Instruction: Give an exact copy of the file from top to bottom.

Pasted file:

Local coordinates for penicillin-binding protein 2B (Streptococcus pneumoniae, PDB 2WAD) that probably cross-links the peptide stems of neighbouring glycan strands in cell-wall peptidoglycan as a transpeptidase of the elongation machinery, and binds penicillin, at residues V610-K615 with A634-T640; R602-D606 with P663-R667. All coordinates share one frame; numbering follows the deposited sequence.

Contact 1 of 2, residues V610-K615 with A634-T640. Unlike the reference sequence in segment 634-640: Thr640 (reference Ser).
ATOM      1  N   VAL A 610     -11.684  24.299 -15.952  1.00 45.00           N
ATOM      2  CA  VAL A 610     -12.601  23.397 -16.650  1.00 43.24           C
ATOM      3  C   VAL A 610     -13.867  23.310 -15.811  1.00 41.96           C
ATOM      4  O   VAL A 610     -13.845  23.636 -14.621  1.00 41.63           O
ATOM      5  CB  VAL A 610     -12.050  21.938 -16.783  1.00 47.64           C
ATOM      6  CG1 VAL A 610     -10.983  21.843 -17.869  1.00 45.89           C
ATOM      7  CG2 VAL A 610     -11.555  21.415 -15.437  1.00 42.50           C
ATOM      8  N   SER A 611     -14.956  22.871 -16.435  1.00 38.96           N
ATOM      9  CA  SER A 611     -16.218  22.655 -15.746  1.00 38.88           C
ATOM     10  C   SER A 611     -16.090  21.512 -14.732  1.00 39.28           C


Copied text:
Local coordinates for penicillin-binding protein 2B (Streptococcus pneumoniae, PDB 2WAD) that probably cross-links the peptide stems of neighbouring glycan strands in cell-wall peptidoglycan as a transpeptidase of the elongation machinery, and binds penicillin, at residues V610-K615 with A634-T640; R602-D606 with P663-R667. All coordinates share one frame; numbering follows the deposited sequence.

Contact 1 of 2, residues V610-K615 with A634-T640. Unlike the reference sequence in segment 634-640: Thr640 (reference Ser).
ATOM      1  N   VAL A 610     -11.684  24.299 -15.952  1.00 45.00           N
ATOM      2  CA  VAL A 610     -12.601  23.397 -16.650  1.00 43.24           C
ATOM      3  C   VAL A 610     -13.867  23.310 -15.811  1.00 41.96           C
ATOM      4  O   VAL A 610     -13.845  23.636 -14.621  1.00 41.63           O
ATOM      5  CB  VAL A 610     -12.050  21.938 -16.783  1.00 47.64           C
ATOM      6  CG1 VAL A 610     -10.983  21.843 -17.869  1.00 45.89           C
ATOM      7  CG2 VAL A 610     -11.555  21.415 -15.437  1.00 42.50           C
ATOM      8  N   SER A 611     -14.956  22.871 -16.435  1.00 38.96           N
ATOM      9  CA  SER A 611     -16.218  22.655 -15.746  1.00 38.88           C
ATOM     10  C   SER A 611     -16.090  21.512 -14.732  1.00 39.28           C